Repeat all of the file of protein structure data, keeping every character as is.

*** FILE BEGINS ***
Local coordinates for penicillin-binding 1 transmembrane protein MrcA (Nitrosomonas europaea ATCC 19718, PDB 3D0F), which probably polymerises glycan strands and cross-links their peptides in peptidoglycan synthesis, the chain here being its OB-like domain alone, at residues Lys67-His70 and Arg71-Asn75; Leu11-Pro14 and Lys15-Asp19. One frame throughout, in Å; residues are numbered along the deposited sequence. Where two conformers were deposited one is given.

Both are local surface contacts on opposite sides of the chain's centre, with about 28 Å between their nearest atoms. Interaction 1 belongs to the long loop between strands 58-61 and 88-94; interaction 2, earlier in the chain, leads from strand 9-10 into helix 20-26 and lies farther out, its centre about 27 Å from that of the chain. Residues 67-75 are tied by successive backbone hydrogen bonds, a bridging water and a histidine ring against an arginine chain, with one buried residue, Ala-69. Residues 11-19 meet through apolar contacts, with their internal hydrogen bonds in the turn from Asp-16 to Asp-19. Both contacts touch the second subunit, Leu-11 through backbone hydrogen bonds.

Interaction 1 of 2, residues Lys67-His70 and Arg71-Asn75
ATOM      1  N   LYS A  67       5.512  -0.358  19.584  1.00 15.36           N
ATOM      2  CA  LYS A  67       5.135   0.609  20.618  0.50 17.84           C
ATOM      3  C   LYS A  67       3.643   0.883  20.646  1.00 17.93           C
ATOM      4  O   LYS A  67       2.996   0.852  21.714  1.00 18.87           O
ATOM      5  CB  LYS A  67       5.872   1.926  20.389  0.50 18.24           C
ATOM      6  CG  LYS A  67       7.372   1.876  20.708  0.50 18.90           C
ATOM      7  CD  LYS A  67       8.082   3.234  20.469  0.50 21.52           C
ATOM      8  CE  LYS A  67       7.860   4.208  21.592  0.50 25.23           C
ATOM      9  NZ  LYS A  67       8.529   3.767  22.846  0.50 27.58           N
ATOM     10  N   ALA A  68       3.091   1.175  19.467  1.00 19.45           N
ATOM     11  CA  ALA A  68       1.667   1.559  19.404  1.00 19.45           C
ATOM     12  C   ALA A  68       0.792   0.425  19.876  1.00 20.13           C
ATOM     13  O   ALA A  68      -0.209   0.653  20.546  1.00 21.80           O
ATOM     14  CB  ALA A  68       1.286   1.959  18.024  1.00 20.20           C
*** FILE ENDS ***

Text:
Local coordinates for penicillin-binding 1 transmembrane protein MrcA (Nitrosomonas europaea ATCC 19718, PDB 3D0F), which probably polymerises glycan strands and cross-links their peptides in peptidoglycan synthesis, the chain here being its OB-like domain alone, at residues Lys67-His70 and Arg71-Asn75; Leu11-Pro14 and Lys15-Asp19. One frame throughout, in Å; residues are numbered along the deposited sequence. Where two conformers were deposited one is given.

Both are local surface contacts on opposite sides of the chain's centre, with about 28 Å between their nearest atoms. Interaction 1 belongs to the long loop between strands 58-61 and 88-94; interaction 2, earlier in the chain, leads from strand 9-10 into helix 20-26 and lies farther out, its centre about 27 Å from that of the chain. Residues 67-75 are tied by successive backbone hydrogen bonds, a bridging water and a histidine ring against an arginine chain, with one buried residue, Ala-69. Residues 11-19 meet through apolar contacts, with their internal hydrogen bonds in the turn from Asp-16 to Asp-19. Both contacts touch the second subunit, Leu-11 through backbone hydrogen bonds.

Interaction 1 of 2, residues Lys67-His70 and Arg71-Asn75
ATOM      1  N   LYS A  67       5.512  -0.358  19.584  1.00 15.36           N
ATOM      2  CA  LYS A  67       5.135   0.609  20.618  0.50 17.84           C
ATOM      3  C   LYS A  67       3.643   0.883  20.646  1.00 17.93           C
ATOM      4  O   LYS A  67       2.996   0.852  21.714  1.00 18.87           O
ATOM      5  CB  LYS A  67       5.872   1.926  20.389  0.50 18.24           C
ATOM      6  CG  LYS A  67       7.372   1.876  20.708  0.50 18.90           C
ATOM      7  CD  LYS A  67       8.082   3.234  20.469  0.50 21.52           C
ATOM      8  CE  LYS A  67       7.860   4.208  21.592  0.50 25.23           C
ATOM      9  NZ  LYS A  67       8.529   3.767  22.846  0.50 27.58           N
ATOM     10  N   ALA A  68       3.091   1.175  19.467  1.00 19.45           N
ATOM     11  CA  ALA A  68       1.667   1.559  19.404  1.00 19.45           C
ATOM     12  C   ALA A  68       0.792   0.425  19.876  1.00 20.13           C
ATOM     13  O   ALA A  68      -0.209   0.653  20.546  1.00 21.80           O
ATOM     14  CB  ALA A  68       1.286   1.959  18.024  1.00 20.20           C